Stephana Johnston is 80 years old and sleeping on her son’s couch because she can’t go home. Everytime she goes home she gets a “stuffiness” in her ears and a “buzzing” in her brain. Her home is on the north shore of Lake Erie and surrounded by 18 wind turbines. She’s convinced they’re the source of her troubles.
“I’ve been trying to sell for over a year but no one wants to buy it. I can see every one of the turbines,” she said.
Johnston was one of about 300 people at a meeting last night put on by West and East Perth Against Turbines (WEPAT) at the Arden Park Hotel. The group formed less than a month ago but is one of several like it in other rural counties.
Dr. Robert McMurtry, former dean of medicine at the University of Western Ontario, said he thought wind turbines were a good idea and considered them for his Prince Edward County property until he began researching.
“There’s no doubt in my mind people are suffering adverse health effects,” he said.
Symptoms presented at the meeting ranged from inner ear problems and sleep deprivation to heart problems including hypertension.
One of the recurring concerns is the low frequency noise. Another issue is the “shadow flicker” caused by the revolving blades.
“It’s very difficult to escape from even if you close your eyes,” said Carmen Krogh, former director with Health Canada.
Krogh did a “windvoice survey” to study the effects of the inaudible and audible noise on the body.
“We’ve moved from strong suspicions to there’s no doubt people are adversely effected,” she said.
She had “victim impact statements” from people around the world including Germany and Japan.
In a phone interview before the meeting, local MPP and Environment Minister John Wilkinson said he would live near a wind turbine as long as it met the minimum requirements set out by the province.
A single wind turbine must be at least a distance of 550 metres away from where people live, sleep, pray, work or go to school. If there’s more than one turbine the distance is greater than 550 metres.
McMurtry suggested the 550 metre distance is arbitrary.
“We have searched far and wide and deep. It’s a false claim. They can’t say 550 metres is sound science. That claim can’t be substantiated,” he said.
Regulations also require wind turbines cannot have a noise level above 40 decibels which is considered “background noise” by the World Health Organization, Wilkinson said.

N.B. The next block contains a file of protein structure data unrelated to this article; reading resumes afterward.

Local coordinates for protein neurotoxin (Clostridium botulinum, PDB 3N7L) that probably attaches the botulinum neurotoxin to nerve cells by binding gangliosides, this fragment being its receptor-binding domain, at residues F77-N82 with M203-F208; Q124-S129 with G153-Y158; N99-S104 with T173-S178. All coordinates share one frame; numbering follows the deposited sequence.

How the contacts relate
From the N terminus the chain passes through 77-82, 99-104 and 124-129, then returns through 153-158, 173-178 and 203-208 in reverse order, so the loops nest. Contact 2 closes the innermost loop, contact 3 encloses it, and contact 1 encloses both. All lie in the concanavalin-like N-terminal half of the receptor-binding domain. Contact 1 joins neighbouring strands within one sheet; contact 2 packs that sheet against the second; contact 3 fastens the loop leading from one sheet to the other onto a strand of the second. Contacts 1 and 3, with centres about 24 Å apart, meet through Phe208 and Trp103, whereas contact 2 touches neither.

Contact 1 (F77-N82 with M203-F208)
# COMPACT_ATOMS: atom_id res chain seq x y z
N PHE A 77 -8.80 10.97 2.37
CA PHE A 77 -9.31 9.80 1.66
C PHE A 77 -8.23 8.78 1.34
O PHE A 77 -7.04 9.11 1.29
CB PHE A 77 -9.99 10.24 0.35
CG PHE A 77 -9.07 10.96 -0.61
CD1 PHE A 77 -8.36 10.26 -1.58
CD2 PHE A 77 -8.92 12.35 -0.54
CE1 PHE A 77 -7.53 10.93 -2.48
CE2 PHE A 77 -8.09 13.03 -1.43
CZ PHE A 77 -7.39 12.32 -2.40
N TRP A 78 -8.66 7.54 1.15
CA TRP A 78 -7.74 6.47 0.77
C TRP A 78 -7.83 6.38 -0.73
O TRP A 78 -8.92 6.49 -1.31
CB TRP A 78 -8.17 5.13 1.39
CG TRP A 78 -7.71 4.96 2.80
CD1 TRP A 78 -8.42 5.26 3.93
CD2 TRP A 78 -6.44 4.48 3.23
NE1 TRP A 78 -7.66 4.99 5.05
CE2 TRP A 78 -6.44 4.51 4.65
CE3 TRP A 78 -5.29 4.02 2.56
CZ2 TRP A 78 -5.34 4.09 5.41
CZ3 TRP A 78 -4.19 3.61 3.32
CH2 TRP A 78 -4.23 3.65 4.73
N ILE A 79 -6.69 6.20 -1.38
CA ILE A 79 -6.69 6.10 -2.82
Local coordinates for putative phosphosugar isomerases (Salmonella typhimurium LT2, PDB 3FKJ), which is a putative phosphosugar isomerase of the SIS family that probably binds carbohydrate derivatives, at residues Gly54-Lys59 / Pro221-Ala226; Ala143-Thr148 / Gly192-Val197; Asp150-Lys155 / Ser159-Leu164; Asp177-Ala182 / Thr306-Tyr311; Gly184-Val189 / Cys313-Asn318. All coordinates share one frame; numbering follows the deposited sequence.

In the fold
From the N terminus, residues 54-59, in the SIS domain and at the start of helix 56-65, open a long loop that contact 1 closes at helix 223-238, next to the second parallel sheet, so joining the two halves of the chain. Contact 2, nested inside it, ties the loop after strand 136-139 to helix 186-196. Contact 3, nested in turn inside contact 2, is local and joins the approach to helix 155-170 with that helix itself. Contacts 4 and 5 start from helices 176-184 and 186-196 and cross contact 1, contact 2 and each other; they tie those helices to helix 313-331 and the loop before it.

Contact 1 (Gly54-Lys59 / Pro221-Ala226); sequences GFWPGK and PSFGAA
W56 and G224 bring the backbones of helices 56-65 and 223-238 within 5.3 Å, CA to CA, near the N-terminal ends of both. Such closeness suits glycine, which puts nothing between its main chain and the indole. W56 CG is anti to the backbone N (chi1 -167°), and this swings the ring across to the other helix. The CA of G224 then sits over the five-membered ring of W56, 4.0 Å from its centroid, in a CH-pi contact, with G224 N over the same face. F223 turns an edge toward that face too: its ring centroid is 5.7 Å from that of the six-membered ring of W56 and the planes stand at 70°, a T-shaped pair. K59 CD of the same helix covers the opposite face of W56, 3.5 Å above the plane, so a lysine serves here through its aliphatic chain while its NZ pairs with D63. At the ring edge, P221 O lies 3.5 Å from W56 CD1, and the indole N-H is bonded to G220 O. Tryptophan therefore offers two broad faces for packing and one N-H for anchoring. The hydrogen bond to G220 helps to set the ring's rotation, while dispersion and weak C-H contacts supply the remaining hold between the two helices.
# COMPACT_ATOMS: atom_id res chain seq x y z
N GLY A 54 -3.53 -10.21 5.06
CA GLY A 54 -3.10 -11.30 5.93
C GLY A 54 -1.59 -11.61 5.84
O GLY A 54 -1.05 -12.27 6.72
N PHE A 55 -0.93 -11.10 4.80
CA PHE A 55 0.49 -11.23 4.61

Because the province regulates wind turbines, if they’re noisier than 40 decibels the province can shut them down, Wilkinson added.
The province gets advice from Dr. Arlene King, Ontario’s chief medical officer of health.
“As long as (turbines) are a sufficient distance away and not exceeding the noise (limits), there’s no evidence there’s an effect on human health,” Wilkinson said.
“Having said that, we are open to any new science.”
McMurtry and Krogh both insist there’s plenty of science to show there are negative consequences on the health of people around the turbines.
McMurtry also insists the onus of responsibility for proof is on the province to follow the precautionary principle. If there’s the potential for harm, it’s up to the government to show there is none, he said.
McMurtry was also critical of King’s report. He said it was just a review of the literature that was previously published and it ignored any literature that raised alarms.
The final speaker of the night, Dave Collings had wind turbines on his farm property until last December when the lease expired.
“These things destroy your neighbourhood and your neighbours,” he said.
Four houses around his property are empty now.
He also noted, there are no earth worms near wind turbines because of the sonic vibration and the ground currents generated by the turbines. “Dirty energy” or stray voltage from the lines substations is another factor making people sick, he said. He tests properties around the Ripley area.
He advised any farmers considering signing a lease to show it to a corporate lawyer because the leases favour the wind power companies, he said.
Wilkinson was invited to attend the meeting but couldn’t go because he’s taken an oath that forbids him from attending public meetings, either for or against, projects he may later make a decision about, he said.
“A referee doesn’t lace up his skates with any member of a hockey team before a game,” he said.
“We have to make decisions based on (a project’s) merits or lack thereof.”
His attendance at a public event could be interpreted as an endorsement of a certain side, he suggested.
While the debate continues, Johnston has offered her house up as a research centre for renewable energy and health.
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